Researchers who develop optoelectronics — electronic devices with the ability to interact with light to carry out tasks — are highly intrigued by the potential of semiconducting or metallic materials to absorb, reflect, and act upon light. At present, researchers from the Rice University have devised a technique for finding out the properties of atom-thin materials that seem propitious in refining the modulation and manipulation of light.
Since the time when graphene, a flat lattice of carbon atoms, was invented in 2001, two-dimensional (2D) materials have been a hot topic of research. From that time, researchers have raced to create, in theory or in the lab, innovative 2D materials with different electronic, optical, and physical properties.
To date, a comprehensive guide elaborating on the optical properties exhibited by such materials as ultrathin transmitters, reflectors, or absorbers is not available.
The Rice lab of materials theorist Boris Yakobson took this up as a challenge. Yakobson and his colleagues, graduate student and lead author Sunny Gupta, postdoctoral researcher Sharmila Shirodkar, and research scientist Alex Kutana, used sophisticated theoretical techniques for computing the maximum optical properties of 55 2D materials.
The important thing now that we understand the protocol is that we can use it to analyze any 2D material. This is a big computational effort, but now it’s possible to evaluate any material at a deeper quantitative level.
Sunny Gupta, Lead Author
The study, which will be published this month in the American Chemical Society journal ACS Nano, describes the monolayers’ transmittance, absorbance, and reflectance properties, collectively known as TAR. At the nano-level, light has the ability to interact with materials in distinctive ways, initiating electron-photon interactions or activating plasmons that absorb light at one frequency and emit it in a different frequency.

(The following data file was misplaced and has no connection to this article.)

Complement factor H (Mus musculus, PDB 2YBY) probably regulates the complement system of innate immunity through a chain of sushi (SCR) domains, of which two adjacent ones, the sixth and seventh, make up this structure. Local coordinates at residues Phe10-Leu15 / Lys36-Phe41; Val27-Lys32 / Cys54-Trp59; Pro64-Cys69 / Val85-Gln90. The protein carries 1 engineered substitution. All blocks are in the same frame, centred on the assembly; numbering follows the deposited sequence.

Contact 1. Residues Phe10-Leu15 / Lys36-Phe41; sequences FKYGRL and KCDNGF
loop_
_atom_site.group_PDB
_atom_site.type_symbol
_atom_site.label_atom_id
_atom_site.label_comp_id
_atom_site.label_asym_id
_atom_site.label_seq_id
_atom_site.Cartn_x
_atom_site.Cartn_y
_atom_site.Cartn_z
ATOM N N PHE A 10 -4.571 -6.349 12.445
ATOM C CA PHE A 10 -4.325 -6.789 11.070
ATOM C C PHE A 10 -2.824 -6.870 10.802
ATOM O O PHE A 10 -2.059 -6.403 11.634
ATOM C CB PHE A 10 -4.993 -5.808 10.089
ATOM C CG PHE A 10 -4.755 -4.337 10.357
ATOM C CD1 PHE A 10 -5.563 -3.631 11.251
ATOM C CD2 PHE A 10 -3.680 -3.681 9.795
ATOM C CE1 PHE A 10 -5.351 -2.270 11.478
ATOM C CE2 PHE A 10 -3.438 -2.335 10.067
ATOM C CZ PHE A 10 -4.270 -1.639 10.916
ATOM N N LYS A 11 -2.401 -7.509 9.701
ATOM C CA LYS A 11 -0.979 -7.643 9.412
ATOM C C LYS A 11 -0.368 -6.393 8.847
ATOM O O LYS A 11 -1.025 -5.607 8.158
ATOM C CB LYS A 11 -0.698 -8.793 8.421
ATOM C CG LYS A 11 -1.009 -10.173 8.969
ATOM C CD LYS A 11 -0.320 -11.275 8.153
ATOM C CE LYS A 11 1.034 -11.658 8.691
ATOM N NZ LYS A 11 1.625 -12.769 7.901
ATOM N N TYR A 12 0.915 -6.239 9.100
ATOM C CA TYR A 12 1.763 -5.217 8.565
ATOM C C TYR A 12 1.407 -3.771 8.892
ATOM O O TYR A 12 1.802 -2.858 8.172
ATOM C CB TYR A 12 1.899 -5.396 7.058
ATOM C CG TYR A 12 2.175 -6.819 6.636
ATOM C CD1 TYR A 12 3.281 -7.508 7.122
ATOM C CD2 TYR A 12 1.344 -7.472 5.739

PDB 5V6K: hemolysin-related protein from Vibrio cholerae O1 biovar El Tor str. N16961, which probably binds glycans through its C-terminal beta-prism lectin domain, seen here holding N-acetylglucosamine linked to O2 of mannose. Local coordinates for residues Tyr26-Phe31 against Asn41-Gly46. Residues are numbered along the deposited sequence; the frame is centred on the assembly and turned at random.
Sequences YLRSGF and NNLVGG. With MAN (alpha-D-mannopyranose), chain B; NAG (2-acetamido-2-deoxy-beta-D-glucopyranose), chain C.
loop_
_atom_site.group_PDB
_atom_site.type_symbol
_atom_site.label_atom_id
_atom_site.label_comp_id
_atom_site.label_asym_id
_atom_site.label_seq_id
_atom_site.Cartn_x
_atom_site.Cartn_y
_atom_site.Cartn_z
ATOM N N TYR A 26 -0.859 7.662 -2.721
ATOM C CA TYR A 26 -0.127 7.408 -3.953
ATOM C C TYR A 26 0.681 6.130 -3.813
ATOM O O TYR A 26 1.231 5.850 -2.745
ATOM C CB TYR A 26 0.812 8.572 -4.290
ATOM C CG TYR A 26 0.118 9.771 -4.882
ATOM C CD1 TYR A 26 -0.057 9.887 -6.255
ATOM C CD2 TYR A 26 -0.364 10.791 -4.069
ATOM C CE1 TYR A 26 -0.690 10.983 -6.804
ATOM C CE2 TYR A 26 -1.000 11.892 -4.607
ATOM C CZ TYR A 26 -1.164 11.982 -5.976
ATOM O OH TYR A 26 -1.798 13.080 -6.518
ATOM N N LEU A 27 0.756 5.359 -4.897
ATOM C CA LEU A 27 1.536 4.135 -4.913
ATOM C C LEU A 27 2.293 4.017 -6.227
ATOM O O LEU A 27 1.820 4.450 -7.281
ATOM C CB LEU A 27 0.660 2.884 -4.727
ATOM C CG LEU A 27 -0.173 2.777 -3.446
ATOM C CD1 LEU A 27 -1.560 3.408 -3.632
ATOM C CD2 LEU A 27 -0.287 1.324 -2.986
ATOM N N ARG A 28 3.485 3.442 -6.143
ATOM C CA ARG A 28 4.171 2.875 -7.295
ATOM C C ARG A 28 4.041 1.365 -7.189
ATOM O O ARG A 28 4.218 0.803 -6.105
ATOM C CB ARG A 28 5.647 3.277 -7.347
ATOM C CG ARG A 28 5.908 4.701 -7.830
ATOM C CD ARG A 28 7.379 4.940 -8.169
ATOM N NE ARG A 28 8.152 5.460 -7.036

The ability to manipulate 2D materials allows scientists to design ever smaller devices such as light-driven circuits or sensors. However, primarily, it assists in learning the extent of sensitivity of a material to a specific wavelength of light, from infrared to visible colors to ultraviolet.
Generally, the common wisdom is that 2D materials are so thin that they should appear to be essentially transparent, with negligible reflection and absorption. Surprisingly, we found that each material has an expressive optical signature, with a large portion of light of a particular color (wavelength) being absorbed or reflected.
Boris Yakobson, Theorist
The colleagues expect polarizing filters and photodetecting and modulating devices to be feasible applications for 2D materials with directionally dependent optical properties. “Multilayer coatings could provide good protection from radiation or light, like from lasers,” stated Shirodkar. “In the latter case, heterostructured (multilayered) films—coatings of complementary materials—may be needed. Greater intensities of light could produce nonlinear effects, and accounting for those will certainly require further research.”
The scientists modeled 2D stacks and also single layers. “Stacks can broaden the spectral range or bring about new functionality, like polarizers,” stated Kutana. “We can think about using stacked heterostructure patterns to store information or even for cryptography.”
In the outcomes, the scientists verified that stacks of graphene and borophene are extremely reflective of mid-infrared light. The most striking finding was that a material composed of over 100 single-atom layers of boron — which would still be only around 40 nm thick — would reflect more than 99% of light from the infrared to ultraviolet, surpassing the performance of bulk silver and doped graphene.
There is an added advantage that goes well with Yakobson’s artistic sensibility as well. “Now that we know the optical properties of all these materials—the colors they reflect and transmit when hit with light—we can think about making Tiffany-style stained-glass windows on the nanoscale,” he said. “That would be fantastic!”
The U.S. Army Research Office and the Robert Welch Foundation supported this study. Computing resources were provided by the National Science Foundation-supported DAVinCI cluster at Rice, administered by the Center for Research Computing and procured in partnership with Rice’s Ken Kennedy Institute for Information Technology, the Department of Defense High Performance Computing Modernization Program, and the Department of Energy Office of Science’s National Energy Research Scientific Computing Center.